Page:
It is serenely quiet and bitterly cold. A small group of us have just scrambled over rocks with numb hands to get to a small stone hut. An almost spiritual light replaces the intense sunlight as shades of orange and pink paint the uneven tips of the wind-worn and jagged brown mountains which jut out of the Saharan sands. The eerie shadows of the valleys below fall into a deep mauve haze before evaporating into complete darkness. Only a handful of people huddled together for warmth are on hand to watch nature’s welcoming of a new night in this remote and desolate mountain hideaway.
We carefully pick our way back down to the small refuge, the dazzling stars of the evening sky belying the plummeting temperatures and biting breezes. Dining in candlelight, a steaming plate of cous-cous and stew, cooked by the local Tuareg desert dwellers, started to restore feeling to the body’s extremities.
Around 100 years ago, a French hermit monk and ex-army officer, Father Charles de Foucauld built a spiritual retreat in Assekrem, one of the highest points in the Sahara (around 2600 metres above sea level) in the Hoggar mountains in southern Algeria and the central Sahara. He traveled there because he believed that you had to live in the mountains to truly know God.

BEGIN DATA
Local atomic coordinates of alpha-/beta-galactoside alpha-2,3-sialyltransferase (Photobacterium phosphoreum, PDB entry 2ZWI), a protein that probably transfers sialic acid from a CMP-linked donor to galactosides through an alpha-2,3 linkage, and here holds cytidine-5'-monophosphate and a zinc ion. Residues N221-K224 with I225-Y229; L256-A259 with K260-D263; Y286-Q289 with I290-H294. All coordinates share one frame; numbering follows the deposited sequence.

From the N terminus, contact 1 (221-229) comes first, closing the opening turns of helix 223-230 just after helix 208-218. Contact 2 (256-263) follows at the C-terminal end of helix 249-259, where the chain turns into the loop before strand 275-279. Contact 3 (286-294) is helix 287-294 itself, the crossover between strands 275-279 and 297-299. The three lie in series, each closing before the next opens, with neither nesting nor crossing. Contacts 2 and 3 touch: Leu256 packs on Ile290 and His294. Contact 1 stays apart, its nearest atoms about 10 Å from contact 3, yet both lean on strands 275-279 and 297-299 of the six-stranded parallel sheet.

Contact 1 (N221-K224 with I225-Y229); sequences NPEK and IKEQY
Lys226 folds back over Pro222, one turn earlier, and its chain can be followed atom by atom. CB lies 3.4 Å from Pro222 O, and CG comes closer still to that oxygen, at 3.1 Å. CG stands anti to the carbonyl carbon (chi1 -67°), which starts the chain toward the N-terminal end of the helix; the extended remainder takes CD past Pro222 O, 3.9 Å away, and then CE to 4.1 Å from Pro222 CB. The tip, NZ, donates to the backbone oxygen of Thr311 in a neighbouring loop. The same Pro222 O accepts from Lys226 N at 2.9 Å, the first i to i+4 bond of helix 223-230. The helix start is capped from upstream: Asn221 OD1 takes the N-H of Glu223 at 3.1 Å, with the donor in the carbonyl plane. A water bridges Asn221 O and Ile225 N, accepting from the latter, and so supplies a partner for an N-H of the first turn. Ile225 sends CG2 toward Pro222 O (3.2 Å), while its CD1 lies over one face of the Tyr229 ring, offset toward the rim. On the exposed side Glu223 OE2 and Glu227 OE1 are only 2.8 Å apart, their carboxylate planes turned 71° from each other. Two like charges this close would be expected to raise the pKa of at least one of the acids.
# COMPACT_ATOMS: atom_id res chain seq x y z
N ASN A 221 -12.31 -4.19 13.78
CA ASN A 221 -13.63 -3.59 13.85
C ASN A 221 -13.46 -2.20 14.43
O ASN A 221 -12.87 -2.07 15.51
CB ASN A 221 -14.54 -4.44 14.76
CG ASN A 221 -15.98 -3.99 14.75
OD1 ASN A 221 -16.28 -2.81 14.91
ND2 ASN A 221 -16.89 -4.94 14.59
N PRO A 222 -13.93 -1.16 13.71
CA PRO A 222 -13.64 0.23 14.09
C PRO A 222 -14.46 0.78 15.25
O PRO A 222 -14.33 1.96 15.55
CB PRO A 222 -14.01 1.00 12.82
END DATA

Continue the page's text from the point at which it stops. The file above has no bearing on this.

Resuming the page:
Exhausted, we settle into the dormitories onto tired, lumpy mattresses. A good night’s sleep is important as we’ll be awake at five to again clamber up the rocky path to view the sunrise. It is even colder than the night before as nature rolls away the stars and paints the Hoggar moonscape with a golden yellow.
Assekrem is a rugged four hour, 80 kilometre drive west from the oasis town of Tamanrasset through an incredible moonscape via a roadway barely distinguishable from the surrounding desert sands and rocks.
It has been described as the most beautiful sunset on Earth – maybe too strong an epithet. But it is an uplifting, rewarding, spiritual place in an unwelcoming and rugged desert environment. A steady flow of visitors from all around the world suggests that it is well worth the effort to see the majestic sunrises and sunsets of this mountain hermitage.
This journey was undertaken many years ago around the time of the first Gulf War. Note that Algeria remains a dangerous place to travel and you should seek the latest travel advisories before going. That being said, the south of Algeria and the desert region is far more peaceful than the north and populous areas of Algeria.